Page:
As we have mentioned repeatedly on this blog, the change in market mood since the pivotal moment in the middle of 2016 has been staggering.
Extreme pessimism has given way to strong gains in equity markets, while the prevailing narrative has shifted from ‘secular stagnation’ to ‘synchronised global recovery.’ The magnitude and durability of positive profits news has played a key role:
As has extremely strong macro data:
With this has come much reflection and soul-searching (along with some revisionism and hindsight bias). Those who forecast a global recession have for the most part left significant gains on the table, as have those who have placed a greater emphasis on capital preservation than return generation.
When this happens it can be deeply emotionally challenging. Very difficult questions are raised: was it right to be pessimistic, but too early? Were you right, but the facts have changed? Were you wrong all along? It can actually be far more emotionally challenging to allocate capital after a rally in which we have not participated than after a crash in which we have not.
This tension has arguably been echoed in general market sentiment. Because the strength of macro and profits data has come as such a huge surprise relative to prior beliefs, the natural response has been to treat them with scepticism. It takes a great deal of emotional energy to form beliefs and then change them. Tony wrote last year how equity market behaviour had been almost a begrudging acceptance of the facts.
Has this changed?
This characterisation of market mood may be puzzling to many. It seems at odds with recent price moves and the picture of investor attitudes painted by much market commentary. After such strong gains in equity markets it is natural to ask instead whether the journey from pessimism to euphoria is complete.
So have investors converted from sceptics to true believers? And does that mean it is time to short equity markets today?
I would argue that it is not. Shocks and drawdowns are always part of the landscape but to make a bearish assessment over longer time periods requires some critical elements to be in place, many of which I contend are not applicable today.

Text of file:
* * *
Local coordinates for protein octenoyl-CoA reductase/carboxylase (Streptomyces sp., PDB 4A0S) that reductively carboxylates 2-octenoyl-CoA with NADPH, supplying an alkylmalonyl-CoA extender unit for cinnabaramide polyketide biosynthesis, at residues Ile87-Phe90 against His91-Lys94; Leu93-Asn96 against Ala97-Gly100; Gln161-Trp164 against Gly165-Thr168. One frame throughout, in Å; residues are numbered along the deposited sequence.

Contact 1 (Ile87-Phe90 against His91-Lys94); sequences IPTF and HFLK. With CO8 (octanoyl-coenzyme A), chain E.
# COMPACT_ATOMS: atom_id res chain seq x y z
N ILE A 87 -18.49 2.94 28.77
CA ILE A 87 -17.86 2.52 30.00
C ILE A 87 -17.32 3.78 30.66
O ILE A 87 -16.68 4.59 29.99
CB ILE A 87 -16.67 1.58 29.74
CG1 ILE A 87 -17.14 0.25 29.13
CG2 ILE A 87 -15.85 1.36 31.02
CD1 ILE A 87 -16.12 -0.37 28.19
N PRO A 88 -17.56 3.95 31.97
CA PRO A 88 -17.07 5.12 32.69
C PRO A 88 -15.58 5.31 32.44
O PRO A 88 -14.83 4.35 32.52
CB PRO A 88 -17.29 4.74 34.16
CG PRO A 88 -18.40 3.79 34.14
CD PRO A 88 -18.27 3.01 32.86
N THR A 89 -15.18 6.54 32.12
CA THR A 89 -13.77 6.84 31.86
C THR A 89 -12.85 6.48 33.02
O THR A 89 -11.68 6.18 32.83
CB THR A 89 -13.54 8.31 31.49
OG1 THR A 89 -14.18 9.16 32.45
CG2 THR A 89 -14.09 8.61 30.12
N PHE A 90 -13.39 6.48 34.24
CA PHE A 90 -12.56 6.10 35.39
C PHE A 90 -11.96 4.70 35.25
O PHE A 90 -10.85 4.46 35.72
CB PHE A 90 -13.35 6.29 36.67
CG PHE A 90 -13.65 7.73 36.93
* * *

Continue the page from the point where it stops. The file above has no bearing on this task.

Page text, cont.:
Valuation, absolute and relative
Much has been made of elevated valuation signals in the US market, but on a global scale, valuations are not as alarming as US-centric commentary may suggest. There has indeed been a re-rating since 2016, but this is relatively modest, given the strength of earnings growth.
Figure three below shows the limited move in the world p/e ratio since 2015, while the contrast with the levels of valuation reached in 1999 is clear:
Even more importantly, value signals are always conditional on the underlying regime, and consideration of that regime is critical today.
In 1999, the case for shorting equities in the US was about as strong as it has been in my working life. Valuations were not only stretched in an absolute sense (as many argue they are now in the US), but critically investors were also happy to receive the same compensation for stock risk as they were for owning Treasuries.
The Fed Funds rate was around 5% and real yields on US 10-year Treasuries were the same as the earnings yield on the S&P 500:
The situation today is very different. Even in the US, equities offer a meaningful yield in excess of that on offer from ten-year Treasuries.
This is critical because the prevailing interest rate is a key consideration for assessing value. While many commentators point to Central Banks playing a distortionary role, it is also true that lower real interest rates reflect an underlying reality. In the late 1990s, the world was only in the early stages of delivering the low and stable inflation outcomes that many of us have subsequently become used to (that bond markets were slow to adjust to this new reality explains why the yields on offer at that time would prove to be a gift):